Managing a user’s desktop persona and making it extend across multiple desktop delivery platforms is a key component in any company’s desktop strategy. User Virtualization describes a category of solutions that capture and manage the end user experience that allows a “follow me” feature of the desktop persona.
In a press release on June 29, 2011 AppSense announced that its User Virtualization Platform is now a core building block of HP’s new Client Virtualization Reference Architecture. Along with Microsoft, VMware and Citrix, AppSense User Virtualization has been recognized by HP as a crucial technology for a successful architecture that meets the goals for client virtualization. Continue reading HP embraces AppSense for Reference Architecture
There are many lines and silos in an IT organization. In many IT organizations, the people who care about servers, networks, and storage are in fact three different teams that try hard not to talk to each other. There is often an OS team (for each major OS), which has to talk to the teams that provide the hardware that supports their OS. Virtualization has served as a forcing function to get many of these teams to talk to each other. But what about those applications teams? Continue reading Should VMware Administrators Care About Applications Performance
Security in the cloud and the virtual environment is ‘all about the data’ and not specifically about any other subsystem. It is about the data. As such the data has something it knows (the contents of the data), something it is (its signature), and something it has (its digital rights) and since it has these three elements, the data has all it has identity. However, protecting the data requires us to put things between the data and the real world such as firewalls, and complex role based access controls, as well as methods to replicate the data to other locations in a non-intrusive mechanism. The goal to such replication could be to ensure multiple sites have the same data (such as a hot-site) or to have the data available in another locations in case of disaster. In addition, such data must maintain its identity. Continue reading Replication Receiver Clouds: Protecting your Data
As a delegate for Tech Field Day 6 in Boston, I was introduced to SRM Replication as well as ZeRTO a third party replication tool. They seem to be as different as night and day but are they? Both work within the vSphere environment to replicate virtual disks regardless of storage type, and apparently hook into the same location within VMware’s API stack. This shows a maturity of VMware’s API stack that until now has been unknown and secret. In this one area, Microsoft Hyper-V is beating VMware vSphere: The availability of well known APIs that are easy for Third Parties to use. I now see a change in VMware’s behavior, can they continue this growth? Continue reading Virtualized Replication: vSphere APIs Expand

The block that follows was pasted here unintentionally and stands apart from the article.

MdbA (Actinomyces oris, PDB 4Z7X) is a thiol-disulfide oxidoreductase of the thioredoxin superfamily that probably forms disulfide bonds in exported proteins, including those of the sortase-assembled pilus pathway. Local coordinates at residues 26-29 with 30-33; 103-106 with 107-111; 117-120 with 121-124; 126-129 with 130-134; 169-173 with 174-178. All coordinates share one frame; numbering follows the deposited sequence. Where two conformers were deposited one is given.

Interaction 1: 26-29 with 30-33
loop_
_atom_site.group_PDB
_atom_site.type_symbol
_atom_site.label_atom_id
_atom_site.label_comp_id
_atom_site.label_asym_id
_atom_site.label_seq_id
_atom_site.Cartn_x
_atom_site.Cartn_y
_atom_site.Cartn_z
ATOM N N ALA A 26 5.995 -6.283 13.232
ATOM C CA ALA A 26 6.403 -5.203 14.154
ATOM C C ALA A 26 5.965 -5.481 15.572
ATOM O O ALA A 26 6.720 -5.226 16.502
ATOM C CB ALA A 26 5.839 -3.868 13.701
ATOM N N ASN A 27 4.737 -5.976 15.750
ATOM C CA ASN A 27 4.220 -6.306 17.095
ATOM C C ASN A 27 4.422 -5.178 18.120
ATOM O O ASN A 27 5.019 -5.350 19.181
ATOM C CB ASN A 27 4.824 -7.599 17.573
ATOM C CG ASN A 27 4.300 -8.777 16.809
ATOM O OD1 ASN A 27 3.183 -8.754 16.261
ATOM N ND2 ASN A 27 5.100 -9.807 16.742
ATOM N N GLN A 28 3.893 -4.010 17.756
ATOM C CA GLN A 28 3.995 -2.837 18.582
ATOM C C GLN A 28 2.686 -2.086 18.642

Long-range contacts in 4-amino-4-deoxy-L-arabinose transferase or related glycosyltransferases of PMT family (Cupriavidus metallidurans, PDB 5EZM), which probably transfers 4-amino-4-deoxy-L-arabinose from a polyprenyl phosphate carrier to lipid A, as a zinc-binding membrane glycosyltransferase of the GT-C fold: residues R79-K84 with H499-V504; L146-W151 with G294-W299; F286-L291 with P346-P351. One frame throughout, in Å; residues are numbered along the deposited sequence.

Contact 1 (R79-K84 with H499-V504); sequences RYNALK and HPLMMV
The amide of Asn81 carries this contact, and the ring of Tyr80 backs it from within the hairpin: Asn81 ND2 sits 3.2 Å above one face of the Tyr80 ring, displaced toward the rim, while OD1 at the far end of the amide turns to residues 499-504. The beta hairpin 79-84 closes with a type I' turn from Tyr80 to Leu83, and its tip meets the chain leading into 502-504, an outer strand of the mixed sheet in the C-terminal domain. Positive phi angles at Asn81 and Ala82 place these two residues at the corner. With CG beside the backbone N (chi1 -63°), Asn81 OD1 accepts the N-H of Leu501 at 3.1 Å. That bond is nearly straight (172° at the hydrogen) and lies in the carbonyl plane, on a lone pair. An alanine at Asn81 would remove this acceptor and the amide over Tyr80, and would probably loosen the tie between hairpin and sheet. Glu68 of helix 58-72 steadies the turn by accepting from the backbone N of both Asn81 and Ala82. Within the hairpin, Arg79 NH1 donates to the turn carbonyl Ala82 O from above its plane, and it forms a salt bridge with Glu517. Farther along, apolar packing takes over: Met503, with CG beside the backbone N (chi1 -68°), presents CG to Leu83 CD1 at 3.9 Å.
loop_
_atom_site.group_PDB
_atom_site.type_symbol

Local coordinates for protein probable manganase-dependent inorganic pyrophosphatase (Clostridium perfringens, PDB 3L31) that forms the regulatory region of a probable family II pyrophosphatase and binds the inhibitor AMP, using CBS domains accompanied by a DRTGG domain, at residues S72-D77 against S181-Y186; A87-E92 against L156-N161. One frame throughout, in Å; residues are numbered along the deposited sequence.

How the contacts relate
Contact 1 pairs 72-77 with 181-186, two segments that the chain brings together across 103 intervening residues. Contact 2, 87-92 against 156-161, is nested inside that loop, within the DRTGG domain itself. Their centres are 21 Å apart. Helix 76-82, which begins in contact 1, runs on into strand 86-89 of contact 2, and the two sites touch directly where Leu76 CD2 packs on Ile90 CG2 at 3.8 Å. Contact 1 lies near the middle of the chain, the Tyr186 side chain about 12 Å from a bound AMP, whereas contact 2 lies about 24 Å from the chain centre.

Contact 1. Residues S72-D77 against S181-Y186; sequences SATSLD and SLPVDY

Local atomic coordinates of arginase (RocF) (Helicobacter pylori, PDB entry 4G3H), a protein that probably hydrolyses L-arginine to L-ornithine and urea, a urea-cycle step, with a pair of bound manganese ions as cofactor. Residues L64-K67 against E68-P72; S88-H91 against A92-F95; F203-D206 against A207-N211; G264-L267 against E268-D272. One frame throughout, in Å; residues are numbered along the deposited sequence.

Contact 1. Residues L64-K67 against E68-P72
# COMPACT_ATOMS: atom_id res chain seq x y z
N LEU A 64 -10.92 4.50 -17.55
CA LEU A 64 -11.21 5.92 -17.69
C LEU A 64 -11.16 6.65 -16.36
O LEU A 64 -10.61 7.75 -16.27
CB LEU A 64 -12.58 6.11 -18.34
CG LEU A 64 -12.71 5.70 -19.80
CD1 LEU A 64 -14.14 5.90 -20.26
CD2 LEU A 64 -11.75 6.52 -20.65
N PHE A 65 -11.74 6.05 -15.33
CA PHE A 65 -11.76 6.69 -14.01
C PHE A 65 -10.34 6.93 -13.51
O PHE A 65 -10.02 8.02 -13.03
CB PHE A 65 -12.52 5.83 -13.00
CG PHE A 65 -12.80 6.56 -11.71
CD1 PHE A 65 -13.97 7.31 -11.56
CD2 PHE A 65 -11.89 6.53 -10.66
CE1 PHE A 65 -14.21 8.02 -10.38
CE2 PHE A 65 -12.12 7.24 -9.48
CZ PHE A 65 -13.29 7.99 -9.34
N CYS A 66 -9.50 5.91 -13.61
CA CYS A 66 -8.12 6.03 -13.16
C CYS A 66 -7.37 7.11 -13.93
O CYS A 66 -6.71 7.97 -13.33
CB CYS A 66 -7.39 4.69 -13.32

We’ve touched on Red Hat’s Cloud strategy in a number of posts. To summarize they’re trying to play at all levels in the stack, from IAAS and PaaS through to hypervisor and of course operating system. All layers are open, and as you get further down the stack towards virtualization they are pushing KVM but they are clear that they have to co-exist with Microsoft and VMware. In the IaaS layer they have DeltaCloud, which is nominally open but is really a Red Hat product with an open veneer. In the PaaS layer they have a stack of really good middleware from JBoss, and an openness to a whole bunch of Java/JVM and non-JVM languages. They’re punting this out to the world as OpenShift.
So far, although there are nuances that differ from other vendors, the main conclusion is that each individual layer is comparable to offerings from competitors. However, there is one layer that sets Red Hat apart from competitive offerings, known as MRG – Messaging Realtime and Grid, pronounced “Merge”. If you’re wondering what this is, it seems also that some of are bits of Red Hat’s marketing department that haven’t got a clue either because the market positioning is a bit vague. Continue reading Red Hat releases MRG 2.0 – messaging for the cloud.
As a delegate for Tech Field Day 6 in Boston, I was introduced to many third party management tools. In the past I have been given briefings as well on various VMware, Hyper-V, and Citrix Xen Management Tools as well. Many of these tools are marketed directly for use by the administrator, but they have the tools can be used by more than the administrator. These tools should be marketed to management, administrators, as well as the network operations center (NOC). The NOC you say, why should they see the details of my environment? The NOC should not, but they should be able to tell when systems are in failure states outside of the hardware. Only a few tools can be used this way today. The sooner administrators get the word of a problem the sooner it can be fixed. The NOC is the one place that centralizes all monitoring whether it is for security or health of your virtual and cloud environments. Continue reading Where are my NOC Views: Virtualization Management Vendors